At first I didn't enjoy the experience much. I was painfully aware that I was travelling along in a flimsy metal box at a speed that would make any injury very dangerous, and quite possibly fatal, to myself and others. That thought didn't make for relaxation, and being tense isn't what you want when you're driving: in fact it created a vicious feedback loop of tension and fear. My touchstone experience of this came about 15 years ago, when I was returning from Wales back across the Severn bridge in the rain, and found myself in the middle lane just behind two spray-squirting Tesco lorries either side of me. There were three small children in the back of the car, and I was terrified because one small movement of my arm to right or left might mean the end for all of us.
The problem abated as the years went on, and I grew to tolerate motorways, though at night or in the rain they still gave me problems. I found that distracting the top level of my mind (which likes to dwell on unpleasant contingencies) with music or the radio helped a lot. In automatic pilot I was a safer driver.
Just in the last six months, though, I seem to have become more prone to these panicky motorway moments again. It happened the other day, as I was overtaking a lorry on the M4.
"What should I do?" I asked myself panickedly.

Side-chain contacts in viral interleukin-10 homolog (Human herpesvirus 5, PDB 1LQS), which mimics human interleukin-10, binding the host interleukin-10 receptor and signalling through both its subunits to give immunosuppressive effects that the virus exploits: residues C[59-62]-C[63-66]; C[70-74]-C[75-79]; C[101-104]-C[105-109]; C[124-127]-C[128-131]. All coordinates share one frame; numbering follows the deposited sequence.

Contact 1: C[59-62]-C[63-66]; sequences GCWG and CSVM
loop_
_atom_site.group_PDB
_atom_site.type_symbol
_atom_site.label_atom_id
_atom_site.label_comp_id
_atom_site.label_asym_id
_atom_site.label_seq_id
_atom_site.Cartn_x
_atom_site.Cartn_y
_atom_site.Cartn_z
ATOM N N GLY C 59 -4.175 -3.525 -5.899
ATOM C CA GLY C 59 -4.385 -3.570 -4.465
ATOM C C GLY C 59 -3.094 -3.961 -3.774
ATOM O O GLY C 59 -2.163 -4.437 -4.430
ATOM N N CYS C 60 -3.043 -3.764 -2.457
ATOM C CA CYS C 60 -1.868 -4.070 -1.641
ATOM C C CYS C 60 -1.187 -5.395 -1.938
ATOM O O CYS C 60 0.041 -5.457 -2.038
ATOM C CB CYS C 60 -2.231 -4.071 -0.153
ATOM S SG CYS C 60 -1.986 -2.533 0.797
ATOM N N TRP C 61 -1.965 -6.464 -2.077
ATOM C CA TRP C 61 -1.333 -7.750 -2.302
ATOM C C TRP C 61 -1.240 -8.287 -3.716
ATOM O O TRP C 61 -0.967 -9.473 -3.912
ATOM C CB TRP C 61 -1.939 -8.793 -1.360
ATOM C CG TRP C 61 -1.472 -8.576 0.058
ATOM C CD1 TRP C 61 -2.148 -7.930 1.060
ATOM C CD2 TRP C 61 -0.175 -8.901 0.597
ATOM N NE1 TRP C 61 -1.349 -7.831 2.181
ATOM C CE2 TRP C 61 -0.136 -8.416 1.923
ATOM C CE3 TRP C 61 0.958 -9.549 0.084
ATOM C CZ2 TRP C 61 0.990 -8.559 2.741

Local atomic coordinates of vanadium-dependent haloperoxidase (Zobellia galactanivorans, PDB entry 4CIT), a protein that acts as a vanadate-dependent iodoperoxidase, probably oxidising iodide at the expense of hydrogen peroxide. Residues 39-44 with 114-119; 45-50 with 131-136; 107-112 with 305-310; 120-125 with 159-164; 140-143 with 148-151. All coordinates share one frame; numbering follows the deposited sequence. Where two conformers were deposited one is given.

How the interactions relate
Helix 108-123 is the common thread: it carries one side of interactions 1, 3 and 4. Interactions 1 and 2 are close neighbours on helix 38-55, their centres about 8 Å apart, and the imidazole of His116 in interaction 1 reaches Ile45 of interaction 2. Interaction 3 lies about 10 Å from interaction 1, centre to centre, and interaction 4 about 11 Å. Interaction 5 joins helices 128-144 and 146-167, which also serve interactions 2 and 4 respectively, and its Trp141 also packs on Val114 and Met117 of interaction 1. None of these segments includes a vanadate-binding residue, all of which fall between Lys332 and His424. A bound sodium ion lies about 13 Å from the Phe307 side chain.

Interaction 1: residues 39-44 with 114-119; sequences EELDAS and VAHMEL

"You need to relax," I replied. "Why not try mindfulness?"
"Oh, er, okay. You know I don't have a very good history with mindfulness, though, don't you?"
"I know, I know."
"You remember how it seemed to be telling me to 'Suck it up, one moment at a time!' as a cure for unhappiness rather than encouraging me to do anything to change my situation?"
"I was there, and I suspect you judged it hastily. Anyway, it's worth a shot, right?"
So I tried to be "in the moment": "I am travelling along in a flimsy metal box at around 75mph right now! Right this fucking minute! Jesus Christ!!"
Somehow I managed to get through that, but it convinced me again that there's a time and a place for mindfulness, and the place is probably not my head. On the contrary, I think it helps (me at least) to be relatively out of the moment when driving, because the reality is too ghastly to contemplate.